The federal rules of evidence and related case law require that an expert be qualified and that the expert's testimony be both reliable and relevant. See Fed. R. Evid. 702; Kumho Tire Co. v. Carmichael, 526 U.S. 137, 152 (1999). An expert may be qualified by “knowledge, skill, experience, training, or education.” Fed.R.Evid. 702; Kumho Tire Co., 526 U.S. at 150-51. Reliability hinges on the sufficiency of the facts or data on which the opinion is based, the dependability of the principles and methods employed, and the proper application of the principles and methods to the facts of the case. Fed.R.Evid. 702. If the opinion is based solely or primarily on experience, the witness must connect the experience to the conclusion offered, must explain why the experience is a sufficient basis for the opinion, and must demonstrate the appropriateness of the application of the experience to the facts. Fed.R.Evid. 702, Advisory Committee Notes. To be relevant, the testimony must “assist the trier of fact to understand the evidence or to determine a fact in issue.” Fed.R.Evid. 702. Relevance requires the expert's testimony relate to an issue in the case. See Daubert, 509 U.S. at 591. “[D]oubts regarding the usefulness of an expert's testimony” are resolved in favor of admissibility, Marmo v. Tyson Fresh Meats, Inc., 457 F.3d 748, 758 (8th Cir. 2006); accord Johnson v. Mead Johnson & Co., 754 F.3d 557, 562 (8th Cir. 2014), because “[a]n expert's opinion should be excluded only if that opinion is so fundamentally unsupported that it can offer no assistance to the jury, Synergetics, Inc. v. Hurst, 477 F.3d 949, 956 (8th Cir. 2007) (internal quotation marks and citation omitted).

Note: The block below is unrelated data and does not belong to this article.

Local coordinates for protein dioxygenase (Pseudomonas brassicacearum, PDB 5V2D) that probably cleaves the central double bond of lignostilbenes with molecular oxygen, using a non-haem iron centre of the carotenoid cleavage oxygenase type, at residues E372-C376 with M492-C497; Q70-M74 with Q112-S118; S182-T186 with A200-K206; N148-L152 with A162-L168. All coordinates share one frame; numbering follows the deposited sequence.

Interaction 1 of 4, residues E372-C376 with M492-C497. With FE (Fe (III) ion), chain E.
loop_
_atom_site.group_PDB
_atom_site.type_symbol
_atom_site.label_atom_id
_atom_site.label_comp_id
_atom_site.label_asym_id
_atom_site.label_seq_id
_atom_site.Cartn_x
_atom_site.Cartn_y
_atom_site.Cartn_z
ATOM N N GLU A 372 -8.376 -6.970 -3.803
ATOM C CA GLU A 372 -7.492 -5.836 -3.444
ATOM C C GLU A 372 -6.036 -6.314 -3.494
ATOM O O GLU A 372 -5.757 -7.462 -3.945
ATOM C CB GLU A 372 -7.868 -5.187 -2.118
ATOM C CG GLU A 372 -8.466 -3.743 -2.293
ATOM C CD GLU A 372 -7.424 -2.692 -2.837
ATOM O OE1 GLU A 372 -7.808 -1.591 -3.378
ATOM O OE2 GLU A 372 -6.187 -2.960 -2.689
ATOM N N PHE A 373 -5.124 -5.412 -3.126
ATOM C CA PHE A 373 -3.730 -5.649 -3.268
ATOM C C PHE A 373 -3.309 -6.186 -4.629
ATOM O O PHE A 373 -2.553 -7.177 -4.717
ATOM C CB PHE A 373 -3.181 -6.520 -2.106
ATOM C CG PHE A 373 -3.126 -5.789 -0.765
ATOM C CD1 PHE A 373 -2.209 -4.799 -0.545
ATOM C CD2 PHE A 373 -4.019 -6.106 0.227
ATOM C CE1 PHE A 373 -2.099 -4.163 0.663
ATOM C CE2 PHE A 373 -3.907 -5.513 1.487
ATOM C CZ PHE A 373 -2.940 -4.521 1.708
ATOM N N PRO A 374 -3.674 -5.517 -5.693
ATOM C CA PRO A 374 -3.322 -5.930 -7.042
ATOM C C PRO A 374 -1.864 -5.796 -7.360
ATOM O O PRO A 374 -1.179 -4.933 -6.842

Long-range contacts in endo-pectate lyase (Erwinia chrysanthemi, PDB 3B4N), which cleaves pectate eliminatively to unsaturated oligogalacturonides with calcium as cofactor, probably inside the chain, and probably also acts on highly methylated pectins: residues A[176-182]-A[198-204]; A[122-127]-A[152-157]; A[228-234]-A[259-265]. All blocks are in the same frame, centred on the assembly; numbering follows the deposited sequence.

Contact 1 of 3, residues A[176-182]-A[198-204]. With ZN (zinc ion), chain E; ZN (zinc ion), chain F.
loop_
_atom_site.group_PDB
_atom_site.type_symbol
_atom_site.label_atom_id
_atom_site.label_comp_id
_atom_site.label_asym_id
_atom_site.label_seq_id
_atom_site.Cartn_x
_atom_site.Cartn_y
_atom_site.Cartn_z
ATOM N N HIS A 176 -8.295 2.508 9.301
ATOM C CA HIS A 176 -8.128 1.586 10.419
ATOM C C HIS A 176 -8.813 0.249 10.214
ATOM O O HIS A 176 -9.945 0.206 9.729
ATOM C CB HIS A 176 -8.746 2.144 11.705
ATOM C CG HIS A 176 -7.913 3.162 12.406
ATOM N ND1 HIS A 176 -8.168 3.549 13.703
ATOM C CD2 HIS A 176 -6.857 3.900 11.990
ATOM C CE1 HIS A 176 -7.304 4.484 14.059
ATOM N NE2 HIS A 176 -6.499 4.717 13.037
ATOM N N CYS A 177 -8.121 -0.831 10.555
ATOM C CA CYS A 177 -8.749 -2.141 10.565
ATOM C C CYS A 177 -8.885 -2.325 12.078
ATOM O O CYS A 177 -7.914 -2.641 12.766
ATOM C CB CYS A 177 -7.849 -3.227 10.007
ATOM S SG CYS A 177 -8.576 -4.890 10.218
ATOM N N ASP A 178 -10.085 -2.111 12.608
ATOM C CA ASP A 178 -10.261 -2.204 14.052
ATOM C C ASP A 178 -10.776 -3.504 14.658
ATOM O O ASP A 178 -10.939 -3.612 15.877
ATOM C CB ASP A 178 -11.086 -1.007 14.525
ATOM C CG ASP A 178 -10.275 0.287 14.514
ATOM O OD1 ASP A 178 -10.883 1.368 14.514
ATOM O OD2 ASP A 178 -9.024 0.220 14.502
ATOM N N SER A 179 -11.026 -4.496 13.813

Discussion

         Menards argues that Birnbach's report is unreliable, irrelevant, and unduly prejudicial. (Doc. 41.) In his report, Birnbach makes four key findings. (See Doc. 44-6.) First, he concludes that Menards chose a model of transition strip that does not meet ADA standards. (Doc. 41-2 at 2.) Second, he concludes that the chosen transition strip is not designed to withstand the heavy foot traffic it would encounter on the floor of a large retailer such as Menards. (Id. at 5, Doc. 44-6 at 11.) Third, he concludes that the chosen transition strip made it impossible for the floor-cleaning service to maintain the floor abutting the transition, which left transition strips throughout the lighting department in various states of disrepair. (Doc. 41-2 at 3.) Fourth, he opines that the AstroTurf carpeting Menards chose may have a pile that does not meet ADA standards, which further compromised the safety of the transition strip's installation and maintenance. (Id. at 2.) As noted, Birnbach's opinions are based on measurements and manipulations of transition strips found in several of the lighting aisles in the Oak Grove Road Menards store. (Doc. 44-6 (including pictures of multiple AstroTurf-carpeted aisles).)

         The crux of Menards' argument is that the photos taken by Plaintiff's counsel-upon which Birnbach relied-depict the wrong aisle. (Doc. 41.) As such, Menards argues that Birnbach's opinion is not based on “sufficient facts or data, ” relates to the condition of transition strips that are not relevant to Plaintiff's claim, and invites the jury to find for Plaintiff based on ...